After refusing to honour a male student’s request to be separated from his female classmates for religious reasons, a York University professor has found himself at odds with administrators who assert he broke their “obligation to accommodate.”
“It represents a great leap backwards,” said sociology professor J. Paul Grayson. “When I was a student, you couldn’t have gotten away with that — it wouldn’t even have been considered.”
The issue arose last September in the opening days of SOCI 2030, an online course taught by Mr. Grayson.
A student, who remains nameless due to privacy reasons, asked to be counted out of a scheduled group project due to the course’s heavy preponderance of female students.
“One of the main reasons that I have chosen internet courses to complete my BA is due to my firm religious beliefs, and part of that is the intermingling between men and women,” he wrote, adding “it will not be possible for me to meet in public with a group of women (the majority of my group) to complete some of these tasks.”
The unusual request immediately troubled the professor. In a 12-page paper documenting the episode, he expressed his worry about becoming an “accessory to sexism” and, in a letter to the campus’ Centre for Human Rights, declared “I doubt that we would sanction a student refusing, for religious reasons, to interact with Blacks in classes even though Biblical
justification could be found.”
Throughout, the student never revealed his religion, prompting Mr. Grayson to guess that he followed either Islam or Orthodox Judaism.
The professor ran the student’s initial memo past a Judaic scholar and two Islamic scholars, all of whom were puzzled by the request.
The Judaic scholar found no problem with an Orthodox Jew attending a co-ed group session. One of the Islamic scholars, in turn, declared simply, “unless he is asked to be physical with a female student, which I assume he isn’t, there is absolutely no justification for not interacting with females in public space.”
Mr. Grayson’s colleagues appeared to agree. At an October departmental meeting they passed a resolution forbidding any religious accommodations that contributed to the “marginalizations of other students, faculty or teaching assistants.”
After getting wind of the resolution — as well as Mr. Grayson’s stated refusal to honour his accommodation - the student cheerfully backed off.
He attended the group session without protest and even wrote a memo to Mr. Grayson thanking him “for the way you have handled this request.”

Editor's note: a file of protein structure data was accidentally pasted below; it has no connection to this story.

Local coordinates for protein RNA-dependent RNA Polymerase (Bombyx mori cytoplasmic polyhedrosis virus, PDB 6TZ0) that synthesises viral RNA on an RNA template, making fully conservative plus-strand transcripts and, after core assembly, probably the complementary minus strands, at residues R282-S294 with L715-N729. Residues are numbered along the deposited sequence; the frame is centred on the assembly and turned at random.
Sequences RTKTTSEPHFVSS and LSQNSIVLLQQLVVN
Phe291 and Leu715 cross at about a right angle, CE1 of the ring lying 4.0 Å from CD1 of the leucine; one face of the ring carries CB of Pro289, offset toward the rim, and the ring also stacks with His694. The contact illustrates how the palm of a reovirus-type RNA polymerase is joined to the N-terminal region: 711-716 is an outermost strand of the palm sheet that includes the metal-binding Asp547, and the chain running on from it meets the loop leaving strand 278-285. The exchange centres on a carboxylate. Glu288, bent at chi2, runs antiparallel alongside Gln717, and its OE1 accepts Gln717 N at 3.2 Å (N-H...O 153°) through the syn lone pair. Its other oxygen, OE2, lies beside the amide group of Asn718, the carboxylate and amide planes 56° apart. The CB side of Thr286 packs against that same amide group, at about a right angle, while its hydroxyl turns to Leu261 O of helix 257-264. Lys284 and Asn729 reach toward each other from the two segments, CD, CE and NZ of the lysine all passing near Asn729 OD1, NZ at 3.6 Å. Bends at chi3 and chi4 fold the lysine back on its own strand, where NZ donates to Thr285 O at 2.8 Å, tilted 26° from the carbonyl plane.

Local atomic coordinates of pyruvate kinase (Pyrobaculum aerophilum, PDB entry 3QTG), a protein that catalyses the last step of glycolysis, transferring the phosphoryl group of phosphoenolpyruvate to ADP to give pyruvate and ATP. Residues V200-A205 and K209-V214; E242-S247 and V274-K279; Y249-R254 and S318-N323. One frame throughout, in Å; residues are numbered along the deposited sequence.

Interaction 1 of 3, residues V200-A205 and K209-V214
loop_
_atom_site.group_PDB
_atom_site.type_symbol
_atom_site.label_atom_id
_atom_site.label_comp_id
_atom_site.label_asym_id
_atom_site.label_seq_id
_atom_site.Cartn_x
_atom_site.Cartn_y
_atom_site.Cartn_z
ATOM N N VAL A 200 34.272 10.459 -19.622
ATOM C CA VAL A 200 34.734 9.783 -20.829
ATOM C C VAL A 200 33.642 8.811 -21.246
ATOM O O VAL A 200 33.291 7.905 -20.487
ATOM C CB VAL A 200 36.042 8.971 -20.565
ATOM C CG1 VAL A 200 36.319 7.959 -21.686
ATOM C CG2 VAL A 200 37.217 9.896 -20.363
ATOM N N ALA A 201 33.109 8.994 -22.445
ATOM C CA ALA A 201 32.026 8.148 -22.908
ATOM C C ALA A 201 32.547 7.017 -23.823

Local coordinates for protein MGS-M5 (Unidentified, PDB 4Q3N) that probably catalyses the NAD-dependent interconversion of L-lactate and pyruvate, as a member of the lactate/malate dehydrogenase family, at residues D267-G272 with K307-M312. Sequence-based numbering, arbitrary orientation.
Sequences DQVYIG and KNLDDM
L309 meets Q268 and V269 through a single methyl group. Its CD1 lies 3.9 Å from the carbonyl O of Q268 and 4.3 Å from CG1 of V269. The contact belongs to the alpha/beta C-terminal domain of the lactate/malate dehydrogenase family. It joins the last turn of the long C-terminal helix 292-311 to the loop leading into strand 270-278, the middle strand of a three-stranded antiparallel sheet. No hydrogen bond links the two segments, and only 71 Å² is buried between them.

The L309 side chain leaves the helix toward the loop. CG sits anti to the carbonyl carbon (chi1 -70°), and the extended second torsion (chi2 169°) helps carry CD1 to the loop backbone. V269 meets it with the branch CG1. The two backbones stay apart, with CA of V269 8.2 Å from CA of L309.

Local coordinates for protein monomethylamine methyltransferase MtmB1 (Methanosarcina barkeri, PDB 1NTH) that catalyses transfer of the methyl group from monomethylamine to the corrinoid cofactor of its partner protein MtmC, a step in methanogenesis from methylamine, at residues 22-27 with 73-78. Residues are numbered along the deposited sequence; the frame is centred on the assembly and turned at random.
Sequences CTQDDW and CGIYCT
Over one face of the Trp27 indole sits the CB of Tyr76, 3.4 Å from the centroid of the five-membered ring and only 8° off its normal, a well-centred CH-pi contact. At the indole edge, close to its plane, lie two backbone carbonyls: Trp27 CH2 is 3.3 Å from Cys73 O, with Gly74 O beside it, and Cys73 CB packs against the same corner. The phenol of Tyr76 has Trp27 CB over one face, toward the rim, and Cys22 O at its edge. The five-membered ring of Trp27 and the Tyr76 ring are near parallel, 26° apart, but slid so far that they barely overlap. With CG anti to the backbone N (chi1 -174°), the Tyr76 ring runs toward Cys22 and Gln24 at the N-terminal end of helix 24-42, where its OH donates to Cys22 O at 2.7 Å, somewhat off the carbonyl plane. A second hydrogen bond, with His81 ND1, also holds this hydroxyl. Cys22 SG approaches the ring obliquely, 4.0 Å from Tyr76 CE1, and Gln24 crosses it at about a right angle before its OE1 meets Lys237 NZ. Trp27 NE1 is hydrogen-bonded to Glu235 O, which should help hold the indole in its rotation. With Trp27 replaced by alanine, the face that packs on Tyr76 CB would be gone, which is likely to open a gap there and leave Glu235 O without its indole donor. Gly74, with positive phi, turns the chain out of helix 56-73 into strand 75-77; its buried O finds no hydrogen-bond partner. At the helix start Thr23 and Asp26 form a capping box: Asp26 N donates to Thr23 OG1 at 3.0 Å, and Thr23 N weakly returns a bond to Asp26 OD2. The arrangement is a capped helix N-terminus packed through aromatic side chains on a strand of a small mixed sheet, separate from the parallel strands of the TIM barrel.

“He’s a reasonable guy,” said Mr. Grayson.
Nevertheless, the rejection incensed university brass. According to Mr. Grayson, on October 18, he received a letter from the Dean of the Faculty of Liberal Arts and Professional Studies ordering him to accommodate the student’s wishes.
As per documents provided by the professor, one of the keystones of the Dean’s position is the assertion that allowing the student to opt out of female interaction would not affect the “experience of other students in the class”—provided the professor kept quiet about it.
In an October 18 email, the Dean specifically told Mr. Grayson that if he was worried about the “course experience of our female students” he would make sure they “are not made aware of the accommodation.”
Instead, like a true sociologist, Mr. Grayson presented a hypothetical version to one of his other classes and gauged their reaction via survey.
The response confirmed his suspicions. Female students in particular reacted with outrage and even threats of legal action.
“What if the male student asked that the women be seated at the back of the class or on the other side of a partition so that he would not have to see them?” wrote one.
Another turned the request around.
“Men are known to sexually harass females, therefore I will not participate in any group work that a male is involved in within this class, I expect to be placed with only females,” she wrote. “Silly, right? This situation is the exact same.”
The Dean dismissed the November survey, saying he was not “persuaded that other students’ political views on the subject are either a relevant or an appropriate consideration.”
“I am unpersuaded that it is even arguable that the non-participation of this one male student in group work affects in any way any other student’s human rights,” he wrote.
As York’s winter semester kicks off, said Mr. Grayson, the order is still standing.
“There’s been no reversal of position,” he said.